It seems there are still concerns surrounding the culture of fathers taking time off after the birth of their child.
Research involving 79 firms, employing almost a million workers, has found that only around 2 per cent of dads are taking up the option.
The Working Families charity said two thirds of employers were planning to review the policy this year.
Chief executive Sarah Jackson said: “We’re further than we should be from equality between men and women at work but this could be the beginnings of the culture change we need to empower and enable families to share care.
“These results show that employers are committed to playing their part to make shared parental leave a real option for new families.
“The scheme would help even more families if fathers could take this leave from their first day in a new job, just like mothers can.”
Traditionally, it has only been an option for a mother to take paid time off work to look after a newborn.
But new government guidelines introduced in April last year allow mums and dads to share up to 50 weeks of leave and up to 37 weeks of parental leave pay.
It means parents can take leave in their child’s first year at different times, or double up by taking leave at the same time.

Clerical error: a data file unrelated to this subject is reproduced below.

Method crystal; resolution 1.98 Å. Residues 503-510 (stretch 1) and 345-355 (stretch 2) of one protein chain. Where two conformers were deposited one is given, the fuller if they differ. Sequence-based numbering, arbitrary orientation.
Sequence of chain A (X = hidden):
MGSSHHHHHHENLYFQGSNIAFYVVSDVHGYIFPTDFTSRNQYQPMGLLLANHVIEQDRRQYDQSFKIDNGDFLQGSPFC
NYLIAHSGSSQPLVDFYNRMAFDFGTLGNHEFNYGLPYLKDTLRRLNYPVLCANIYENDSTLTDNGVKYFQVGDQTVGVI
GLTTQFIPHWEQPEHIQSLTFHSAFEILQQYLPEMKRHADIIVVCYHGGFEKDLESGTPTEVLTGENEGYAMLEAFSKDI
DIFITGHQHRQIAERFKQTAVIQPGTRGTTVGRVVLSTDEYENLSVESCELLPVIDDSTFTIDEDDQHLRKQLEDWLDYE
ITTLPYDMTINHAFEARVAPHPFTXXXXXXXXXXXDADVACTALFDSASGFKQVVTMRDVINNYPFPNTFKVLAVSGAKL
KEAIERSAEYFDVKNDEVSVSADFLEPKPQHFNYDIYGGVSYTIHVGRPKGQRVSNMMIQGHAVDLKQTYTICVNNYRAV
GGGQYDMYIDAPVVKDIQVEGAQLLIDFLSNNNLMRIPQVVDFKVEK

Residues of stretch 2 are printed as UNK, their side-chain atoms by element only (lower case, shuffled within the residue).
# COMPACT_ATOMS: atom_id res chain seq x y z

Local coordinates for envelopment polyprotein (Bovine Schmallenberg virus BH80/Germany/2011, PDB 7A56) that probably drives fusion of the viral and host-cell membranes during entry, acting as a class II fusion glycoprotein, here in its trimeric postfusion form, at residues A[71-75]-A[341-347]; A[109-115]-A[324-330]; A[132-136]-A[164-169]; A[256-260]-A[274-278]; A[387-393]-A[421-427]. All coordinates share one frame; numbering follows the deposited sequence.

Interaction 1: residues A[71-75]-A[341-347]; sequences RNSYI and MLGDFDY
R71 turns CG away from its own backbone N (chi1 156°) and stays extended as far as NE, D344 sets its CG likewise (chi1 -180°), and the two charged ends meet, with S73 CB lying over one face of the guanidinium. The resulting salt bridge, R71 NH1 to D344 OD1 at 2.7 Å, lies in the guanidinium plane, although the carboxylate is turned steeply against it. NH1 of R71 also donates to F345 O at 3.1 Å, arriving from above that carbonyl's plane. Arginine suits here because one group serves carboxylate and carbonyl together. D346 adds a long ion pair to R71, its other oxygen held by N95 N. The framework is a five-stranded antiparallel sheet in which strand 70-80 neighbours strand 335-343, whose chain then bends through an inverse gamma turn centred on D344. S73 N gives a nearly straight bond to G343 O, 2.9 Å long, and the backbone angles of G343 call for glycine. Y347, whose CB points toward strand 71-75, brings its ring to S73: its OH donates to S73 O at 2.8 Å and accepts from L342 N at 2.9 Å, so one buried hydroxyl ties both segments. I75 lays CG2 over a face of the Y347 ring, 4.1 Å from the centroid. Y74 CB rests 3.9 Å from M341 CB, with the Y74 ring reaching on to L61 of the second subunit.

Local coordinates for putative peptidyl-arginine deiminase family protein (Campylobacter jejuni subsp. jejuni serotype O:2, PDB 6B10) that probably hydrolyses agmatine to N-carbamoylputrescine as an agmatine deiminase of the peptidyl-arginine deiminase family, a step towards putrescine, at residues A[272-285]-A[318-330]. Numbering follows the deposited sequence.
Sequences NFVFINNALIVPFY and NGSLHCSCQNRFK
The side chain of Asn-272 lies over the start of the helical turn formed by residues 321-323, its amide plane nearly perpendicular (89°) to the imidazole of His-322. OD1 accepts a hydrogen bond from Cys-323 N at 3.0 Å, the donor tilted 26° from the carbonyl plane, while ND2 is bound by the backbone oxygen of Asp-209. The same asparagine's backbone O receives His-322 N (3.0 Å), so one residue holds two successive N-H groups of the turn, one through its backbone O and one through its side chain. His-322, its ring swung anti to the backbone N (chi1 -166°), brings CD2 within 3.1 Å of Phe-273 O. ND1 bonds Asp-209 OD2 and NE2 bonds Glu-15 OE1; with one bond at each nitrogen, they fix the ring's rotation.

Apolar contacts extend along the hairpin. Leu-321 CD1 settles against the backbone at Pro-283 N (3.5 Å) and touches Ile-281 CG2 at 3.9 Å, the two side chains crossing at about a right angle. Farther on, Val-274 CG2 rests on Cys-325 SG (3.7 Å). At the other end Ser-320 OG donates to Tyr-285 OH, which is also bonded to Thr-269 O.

Ms Jackson added: “Employers told us that some new mothers aren’t sure about giving up some of their maternity leave, which is why we need a proper period of paid time off, especially for fathers.”
Last May more than 87 per cent of dads surveyed said that they were worried about bringing up the subject with their bosses.
Figures from the study, carried out by law specialists Slater and Gordon, found that 31 per cent believe that their manager would not be understanding, while 20 per cent thought their colleagues would make fun of them.
New regulations on shared paternity pay came into force in April last year allowing mums and dads whose babies were born on or after 5 April 2015 to share their leave allowance.
For more information on shared paternity leave: www.gov.uk